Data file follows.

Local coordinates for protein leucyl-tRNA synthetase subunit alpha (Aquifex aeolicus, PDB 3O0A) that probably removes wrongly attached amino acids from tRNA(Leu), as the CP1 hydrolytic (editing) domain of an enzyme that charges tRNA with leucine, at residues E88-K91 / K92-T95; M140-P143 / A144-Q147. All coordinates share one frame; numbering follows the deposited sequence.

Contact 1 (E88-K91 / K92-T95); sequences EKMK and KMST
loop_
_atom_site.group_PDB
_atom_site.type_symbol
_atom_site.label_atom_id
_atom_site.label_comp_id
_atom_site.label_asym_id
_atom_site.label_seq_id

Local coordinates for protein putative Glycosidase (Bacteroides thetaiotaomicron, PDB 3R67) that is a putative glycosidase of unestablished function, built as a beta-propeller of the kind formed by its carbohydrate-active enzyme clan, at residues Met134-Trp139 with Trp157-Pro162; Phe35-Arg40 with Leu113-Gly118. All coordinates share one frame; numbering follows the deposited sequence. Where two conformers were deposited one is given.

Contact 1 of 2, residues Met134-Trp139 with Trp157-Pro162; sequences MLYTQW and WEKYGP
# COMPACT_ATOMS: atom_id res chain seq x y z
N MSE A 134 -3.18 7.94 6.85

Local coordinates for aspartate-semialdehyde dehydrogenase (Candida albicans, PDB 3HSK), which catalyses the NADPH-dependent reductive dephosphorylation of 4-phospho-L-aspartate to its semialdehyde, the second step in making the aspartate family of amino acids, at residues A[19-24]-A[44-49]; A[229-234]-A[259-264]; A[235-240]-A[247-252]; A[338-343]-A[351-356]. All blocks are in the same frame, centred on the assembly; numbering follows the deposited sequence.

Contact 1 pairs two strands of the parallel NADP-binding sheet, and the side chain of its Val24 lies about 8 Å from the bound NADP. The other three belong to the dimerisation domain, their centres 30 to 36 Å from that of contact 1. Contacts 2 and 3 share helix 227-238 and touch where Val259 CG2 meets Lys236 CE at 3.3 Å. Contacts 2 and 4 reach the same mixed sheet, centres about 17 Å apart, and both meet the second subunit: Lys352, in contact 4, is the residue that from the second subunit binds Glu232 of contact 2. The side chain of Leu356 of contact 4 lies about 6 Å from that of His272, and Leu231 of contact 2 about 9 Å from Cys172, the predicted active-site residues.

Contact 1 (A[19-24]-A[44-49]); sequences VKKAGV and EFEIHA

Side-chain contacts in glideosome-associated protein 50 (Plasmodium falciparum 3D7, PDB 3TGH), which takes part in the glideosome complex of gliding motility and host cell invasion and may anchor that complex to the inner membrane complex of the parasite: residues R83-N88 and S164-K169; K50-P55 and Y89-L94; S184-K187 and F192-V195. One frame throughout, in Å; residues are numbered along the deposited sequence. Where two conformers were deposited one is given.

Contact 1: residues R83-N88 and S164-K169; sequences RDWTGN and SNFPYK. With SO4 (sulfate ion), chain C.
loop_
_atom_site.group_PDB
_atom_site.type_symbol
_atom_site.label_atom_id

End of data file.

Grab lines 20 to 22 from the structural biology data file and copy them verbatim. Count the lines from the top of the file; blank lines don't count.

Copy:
_atom_site.group_PDB
_atom_site.type_symbol
_atom_site.label_atom_id